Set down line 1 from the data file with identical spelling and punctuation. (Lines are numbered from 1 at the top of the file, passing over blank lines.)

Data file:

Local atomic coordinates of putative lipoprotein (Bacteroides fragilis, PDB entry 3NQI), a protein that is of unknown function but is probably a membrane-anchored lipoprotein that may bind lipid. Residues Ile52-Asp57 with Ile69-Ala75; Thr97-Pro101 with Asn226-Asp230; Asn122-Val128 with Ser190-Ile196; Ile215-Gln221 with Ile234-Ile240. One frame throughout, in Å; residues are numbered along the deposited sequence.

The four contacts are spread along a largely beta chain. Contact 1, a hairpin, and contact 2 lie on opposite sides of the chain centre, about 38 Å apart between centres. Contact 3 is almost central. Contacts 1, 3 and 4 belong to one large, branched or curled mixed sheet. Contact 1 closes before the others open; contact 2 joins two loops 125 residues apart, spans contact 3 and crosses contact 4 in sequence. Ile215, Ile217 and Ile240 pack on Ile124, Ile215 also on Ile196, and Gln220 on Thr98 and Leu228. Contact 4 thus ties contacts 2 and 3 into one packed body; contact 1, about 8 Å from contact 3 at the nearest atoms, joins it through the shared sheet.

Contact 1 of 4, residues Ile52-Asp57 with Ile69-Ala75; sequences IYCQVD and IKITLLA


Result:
Local atomic coordinates of putative lipoprotein (Bacteroides fragilis, PDB entry 3NQI), a protein that is of unknown function but is probably a membrane-anchored lipoprotein that may bind lipid. Residues Ile52-Asp57 with Ile69-Ala75; Thr97-Pro101 with Asn226-Asp230; Asn122-Val128 with Ser190-Ile196; Ile215-Gln221 with Ile234-Ile240. One frame throughout, in Å; residues are numbered along the deposited sequence.